Bow Hunting Excitement: Big Nebraska Gobblers (#176)
Articles Blog

Bow Hunting Excitement: Big Nebraska Gobblers (#176)

August 18, 2019

That’s a big body on the left. Four, five,
six, seven, eight nine, ten. April 1st and we went over to the Redneck Proving Grounds
to help do a timber stand improvement and then Adam and I rode up to Nebraska for our
first turkey hunt of the year. is brought to you by Bass Pro
Shops. Also by Reconyx, Trophy Rock, Muddy Outdoors, Non-Typical Wildlife Solutions,
Eagle Seed, Nikon, Winchester, Redneck Hunting Blinds, Dead Down Wind, Record Rack, Foxworthy
Outdoors, Antler Dirt, LaCrosse Footwear, ScentMaster, BloodSport Arrows and Prime Bows
by G5. We’ll leave you. We’ll fill up our little
jugs just full of (inaudible). The guys at Redneck Blinds are avid hunters.
That’s probably why their blinds are so well built. They also have purchased a property
recently in west central Missouri and they allowed us, earlier this year, to develop
a habitat and hunting program. I’d leave that one oak right on the edge right
there and I’d leave this oak and I’d kill everything else, except this cherry right
here. Doing TSI, Timber Stand Improvement can be as simple as having a hatchet and a
little bit of herbicide. I want to take out trees that are less valuable commercially
or for wildlife and leave trees that are more valuable for my mission as a landowner. Russ is behind me making a tree by tree selection
of which trees to leave — not touch at all and which trees to simply hit with the hatchet
and then one squirt of herbicide which will kill that tree. A good rule of them is that
one swing of the hatchet and one squirt of herbicide which ends up being about a milliliter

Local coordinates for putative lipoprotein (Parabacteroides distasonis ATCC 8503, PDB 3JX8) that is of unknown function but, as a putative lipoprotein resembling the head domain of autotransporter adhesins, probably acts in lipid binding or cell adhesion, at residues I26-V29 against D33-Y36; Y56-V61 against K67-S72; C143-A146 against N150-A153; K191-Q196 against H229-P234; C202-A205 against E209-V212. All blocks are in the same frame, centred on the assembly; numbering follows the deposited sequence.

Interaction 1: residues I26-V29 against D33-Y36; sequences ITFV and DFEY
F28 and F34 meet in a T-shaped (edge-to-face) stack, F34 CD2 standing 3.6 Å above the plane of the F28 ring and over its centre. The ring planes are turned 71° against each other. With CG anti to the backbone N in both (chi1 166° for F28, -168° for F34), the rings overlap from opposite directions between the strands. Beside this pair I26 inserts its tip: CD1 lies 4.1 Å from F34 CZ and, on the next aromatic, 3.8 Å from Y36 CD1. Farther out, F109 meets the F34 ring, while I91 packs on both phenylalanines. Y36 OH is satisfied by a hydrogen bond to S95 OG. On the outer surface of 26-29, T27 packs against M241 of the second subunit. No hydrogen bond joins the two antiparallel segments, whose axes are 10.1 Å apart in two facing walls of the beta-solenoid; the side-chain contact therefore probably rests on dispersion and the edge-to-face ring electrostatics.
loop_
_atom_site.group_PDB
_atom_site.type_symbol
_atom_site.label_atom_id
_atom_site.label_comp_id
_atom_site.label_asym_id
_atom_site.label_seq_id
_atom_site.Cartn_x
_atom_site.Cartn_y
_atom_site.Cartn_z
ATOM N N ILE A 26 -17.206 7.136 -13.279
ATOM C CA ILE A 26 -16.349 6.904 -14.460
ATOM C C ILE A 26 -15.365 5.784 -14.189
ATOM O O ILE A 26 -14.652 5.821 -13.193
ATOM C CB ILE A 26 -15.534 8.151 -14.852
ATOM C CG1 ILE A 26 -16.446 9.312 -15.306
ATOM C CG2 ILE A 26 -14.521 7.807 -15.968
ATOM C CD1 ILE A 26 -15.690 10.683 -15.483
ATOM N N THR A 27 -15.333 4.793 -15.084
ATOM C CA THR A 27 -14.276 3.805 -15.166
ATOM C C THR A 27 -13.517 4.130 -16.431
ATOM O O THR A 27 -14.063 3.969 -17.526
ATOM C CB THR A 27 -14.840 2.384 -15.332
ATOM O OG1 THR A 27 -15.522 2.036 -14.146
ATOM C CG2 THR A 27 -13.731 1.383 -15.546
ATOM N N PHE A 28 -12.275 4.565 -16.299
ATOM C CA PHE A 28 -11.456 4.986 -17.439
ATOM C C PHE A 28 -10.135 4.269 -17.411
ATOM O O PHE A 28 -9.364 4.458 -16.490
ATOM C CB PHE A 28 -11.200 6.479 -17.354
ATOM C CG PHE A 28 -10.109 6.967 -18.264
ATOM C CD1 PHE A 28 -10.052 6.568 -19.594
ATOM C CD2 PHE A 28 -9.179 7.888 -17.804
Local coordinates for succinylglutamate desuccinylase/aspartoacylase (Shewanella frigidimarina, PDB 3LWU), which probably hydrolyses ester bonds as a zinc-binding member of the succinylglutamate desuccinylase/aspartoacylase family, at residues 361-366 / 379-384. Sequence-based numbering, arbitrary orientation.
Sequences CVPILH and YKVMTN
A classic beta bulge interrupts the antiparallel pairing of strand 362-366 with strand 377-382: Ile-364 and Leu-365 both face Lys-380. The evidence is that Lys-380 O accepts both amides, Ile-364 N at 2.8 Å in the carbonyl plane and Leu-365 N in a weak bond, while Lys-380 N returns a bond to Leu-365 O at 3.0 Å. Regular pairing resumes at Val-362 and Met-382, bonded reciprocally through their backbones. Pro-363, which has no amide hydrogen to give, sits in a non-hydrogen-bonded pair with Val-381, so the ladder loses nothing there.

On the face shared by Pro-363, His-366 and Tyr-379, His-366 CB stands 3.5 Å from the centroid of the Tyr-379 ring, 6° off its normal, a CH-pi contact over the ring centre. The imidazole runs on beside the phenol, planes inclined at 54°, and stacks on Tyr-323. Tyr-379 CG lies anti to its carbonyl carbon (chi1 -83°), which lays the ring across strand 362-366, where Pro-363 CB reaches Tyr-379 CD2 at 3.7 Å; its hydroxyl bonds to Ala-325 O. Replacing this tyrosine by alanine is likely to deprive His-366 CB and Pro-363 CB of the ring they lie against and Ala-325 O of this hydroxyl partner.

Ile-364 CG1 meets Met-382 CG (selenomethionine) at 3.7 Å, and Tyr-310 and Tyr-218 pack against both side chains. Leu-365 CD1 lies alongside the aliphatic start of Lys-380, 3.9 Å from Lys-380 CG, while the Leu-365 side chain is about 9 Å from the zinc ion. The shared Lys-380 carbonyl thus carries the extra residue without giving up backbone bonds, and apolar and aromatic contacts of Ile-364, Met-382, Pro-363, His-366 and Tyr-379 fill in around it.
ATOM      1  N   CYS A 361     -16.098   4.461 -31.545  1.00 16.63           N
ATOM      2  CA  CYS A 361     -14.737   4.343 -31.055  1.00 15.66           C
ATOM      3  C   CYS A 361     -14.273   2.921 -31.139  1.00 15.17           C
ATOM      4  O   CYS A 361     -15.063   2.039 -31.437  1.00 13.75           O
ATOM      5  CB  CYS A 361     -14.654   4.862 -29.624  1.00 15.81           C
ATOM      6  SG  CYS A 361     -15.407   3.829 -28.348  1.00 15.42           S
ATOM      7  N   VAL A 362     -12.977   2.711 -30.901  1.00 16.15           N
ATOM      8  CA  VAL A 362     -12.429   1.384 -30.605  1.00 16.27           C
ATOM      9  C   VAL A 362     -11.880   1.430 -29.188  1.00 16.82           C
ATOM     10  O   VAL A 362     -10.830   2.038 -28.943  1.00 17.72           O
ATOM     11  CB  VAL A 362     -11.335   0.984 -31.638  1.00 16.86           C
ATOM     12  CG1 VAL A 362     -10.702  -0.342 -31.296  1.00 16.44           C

of herbicide for 3″ of diameter of tree. So, here’s a perfect example here. We’ve got
this group of hickories, obviously growing out of one stump. This area was high graded
in the past where they cut the best and left the rest. We’re going to kill all these hickory
trees which have poor form and growing from one stump and will probably fall over as they
age; take this hickory out but not touch this oak which has a pretty nice straight form,
more valuable for wildlife and allow it to get all the nutrients and moisture in this
part of the forest and more sunshine for the canopy. It will allow this tree to grow faster,
healthier and more native plants to grow in the soil which makes better bedding cover
and more food for all wildlife species. So, that tree’s either dead or dying. I’d
go ahead and finish it off and hack it a couple of times. You can see how quick this is. Much
quicker than a chainsaw. And safer. Now, is there a limit to the size of the tree
that this will work on? No. No limit to the size of the tree. You
may have to make ten hatch, you know, big tree. Right. You got to hit it a bunch of times. But no
limit. By swinging at a 45 degree angle, you’re actually cutting more of the tree’s circulatory
system, the xylem and phloem while allowing the herbicide to get right in there and being
taken to the root system which will result in a clean, quick kill. Just as important to me as a landowner, when
you kill these trees standing with the hack and squirt method, the little limbs dry out
quickly, fall to the ground, break down and make more soil and in two or three years,
the big stems dry out because they’re up on the air not getting moisture from the ground
and a wind storm or an ice storm or something will come through and they’ll bust up in small
pieces and fall down. All the time, leaving the woods enjoyable and aesthetically pleasing
for you and your family to use. Another negative of using a chainsaw, is it simply results
in a bunch of stump sprouts coming up which is exactly what’s happened here and leaving
the woods a lower quality for future generations to contend with. One of the great things about hack and squirt
technology is you’re the artist, the woods is your canvas and you’re painting the picture